Thanks for reading last week's article about how I reached financial independence at age 42 by living on $20,000 a year for 20 years. I got a lot of great responses and interesting comments. I decided to follow up with an article about what happens AFTER you reach financial independence.
This weekend, I asked on Facebook: "If you didn't have to work anymore, what would you do with your time? Assume living at your current standard of living, that you didn't win the lotto or something." You can see what people said here.
It's interesting to note that people don't say that they would do nothing. Independent of needing money, people want work to provide meaning and purpose in their lives. The famous blogger Mr Money Mustasche believes the real purpose of work is to create, that our fundamental desire as human being is not to be lazy but to engage in continual creative effort and learning. You can see that desire in what people wrote.
Same with me. When I got laid off 3 years ago, I looked at my finances and realized that I didn't have to work anymore. That's when I founded PUGS. (Actually, I had started PUGS as a side hustle a month before getting laid off, but hadn't intended it to be this big of a project). Here's the interesting thing: once you achieve financial freedom, you have to be honest about what's truly important to you. You don't have anymore excuses for doing what you care about.
My mission in life, one that I wrote in 2000, after my layoff/firing as a intellectual property lawyer in San Francisco, is "I want to help people learn and feel closer to their communities." When I hit financial freedom, I decided to live my life fully that way. That's why I decided to make PUGS.
That's not to say I do it full time. Again, my health is important to me. So I play soccer 5 times a week. My family and friends are important to me. So I travel about once a month to see them. I also get to teach what I want and when I want. That's the transformation you get when you can make decisions with your life independent of money.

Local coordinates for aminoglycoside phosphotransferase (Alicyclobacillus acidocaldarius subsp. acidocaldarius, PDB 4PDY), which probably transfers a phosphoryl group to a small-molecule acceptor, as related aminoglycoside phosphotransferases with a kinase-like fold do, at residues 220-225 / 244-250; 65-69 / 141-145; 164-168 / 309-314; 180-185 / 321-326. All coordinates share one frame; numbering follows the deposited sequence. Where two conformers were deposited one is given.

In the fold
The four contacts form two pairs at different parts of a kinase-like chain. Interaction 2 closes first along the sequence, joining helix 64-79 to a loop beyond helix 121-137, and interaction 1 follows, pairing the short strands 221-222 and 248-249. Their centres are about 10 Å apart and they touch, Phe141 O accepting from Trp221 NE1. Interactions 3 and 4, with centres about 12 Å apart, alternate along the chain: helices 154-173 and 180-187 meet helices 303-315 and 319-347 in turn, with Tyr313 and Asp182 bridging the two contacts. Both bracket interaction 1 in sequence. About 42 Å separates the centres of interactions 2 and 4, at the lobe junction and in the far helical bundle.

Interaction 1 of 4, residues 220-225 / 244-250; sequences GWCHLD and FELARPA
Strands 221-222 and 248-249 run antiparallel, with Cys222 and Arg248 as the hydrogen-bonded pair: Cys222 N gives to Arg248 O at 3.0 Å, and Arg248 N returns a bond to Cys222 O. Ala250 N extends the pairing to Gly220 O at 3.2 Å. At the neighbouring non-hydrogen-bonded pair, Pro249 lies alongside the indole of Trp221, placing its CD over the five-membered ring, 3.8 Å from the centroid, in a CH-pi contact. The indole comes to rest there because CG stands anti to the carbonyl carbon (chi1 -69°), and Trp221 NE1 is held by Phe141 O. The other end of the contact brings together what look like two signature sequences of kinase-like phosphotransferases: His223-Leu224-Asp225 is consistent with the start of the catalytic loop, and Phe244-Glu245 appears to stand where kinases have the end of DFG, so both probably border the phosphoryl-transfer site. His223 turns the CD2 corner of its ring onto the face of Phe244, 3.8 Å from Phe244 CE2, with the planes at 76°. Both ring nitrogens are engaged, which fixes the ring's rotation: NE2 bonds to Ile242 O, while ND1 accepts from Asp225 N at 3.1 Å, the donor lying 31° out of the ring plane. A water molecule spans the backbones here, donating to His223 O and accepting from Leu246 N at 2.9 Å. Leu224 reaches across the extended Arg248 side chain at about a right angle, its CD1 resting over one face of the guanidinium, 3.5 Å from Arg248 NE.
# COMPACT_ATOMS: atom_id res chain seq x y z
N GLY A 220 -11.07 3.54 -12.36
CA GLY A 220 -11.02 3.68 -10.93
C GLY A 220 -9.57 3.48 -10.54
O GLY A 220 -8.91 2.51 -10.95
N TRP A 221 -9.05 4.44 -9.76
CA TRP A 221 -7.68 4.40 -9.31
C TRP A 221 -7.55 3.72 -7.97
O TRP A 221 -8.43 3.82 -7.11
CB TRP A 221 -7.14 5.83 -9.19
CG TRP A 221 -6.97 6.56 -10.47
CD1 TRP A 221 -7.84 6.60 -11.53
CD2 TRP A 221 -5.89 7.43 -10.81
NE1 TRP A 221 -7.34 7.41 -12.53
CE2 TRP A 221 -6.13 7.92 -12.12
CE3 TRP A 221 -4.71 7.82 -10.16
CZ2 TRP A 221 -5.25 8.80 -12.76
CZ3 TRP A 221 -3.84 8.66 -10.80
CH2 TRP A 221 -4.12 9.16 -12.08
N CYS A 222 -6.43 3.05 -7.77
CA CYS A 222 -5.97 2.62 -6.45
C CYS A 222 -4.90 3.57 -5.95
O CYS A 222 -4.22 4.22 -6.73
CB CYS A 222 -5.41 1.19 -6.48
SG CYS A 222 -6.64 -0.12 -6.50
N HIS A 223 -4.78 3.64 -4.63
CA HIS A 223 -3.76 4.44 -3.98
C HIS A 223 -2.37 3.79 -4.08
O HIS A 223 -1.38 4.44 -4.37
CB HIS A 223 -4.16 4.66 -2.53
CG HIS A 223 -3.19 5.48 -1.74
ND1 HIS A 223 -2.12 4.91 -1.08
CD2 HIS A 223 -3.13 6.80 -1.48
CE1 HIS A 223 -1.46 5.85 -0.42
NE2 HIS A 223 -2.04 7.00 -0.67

Most people, when asked what's important to them, say these things:
Philosophy of Life
Most people have never been asked to contemplate the question: "What do you hope to achieve in your life and what kind of person do you want to be?" If you get a moment, take 15-20 minutes and just write freely, without regard to grammar or spelling. Be concrete: who would you spend more time with? (I go see my parents every few months) How would you live healthier? (I go play soccer every weekday) How much would you sleep? (I take a nap everyday) What places would you see? (This year, I've visited Vancouver, Chicago, Montreal, Spain, Portugal, Berlin, Brussels, and Iceland). The point is not all the cool things I've done. The point is to imagine the life you want, the values you want to live by, and way you want to contribute to this world. It's also the things you get to opt out of: the 40 hour workweek, two weeks of vacation, participating in an economic system you have qualms with. If you do this exercise, you'll see the transformation that's possible for you.
All it takes is financial freedom:
Haha. Leave a question or a comment below if you want me to answer it my next blog post. In it, I'll answer a few more of your financial freedom questions and talk about how to make it all happen. That will happen in the couple of days.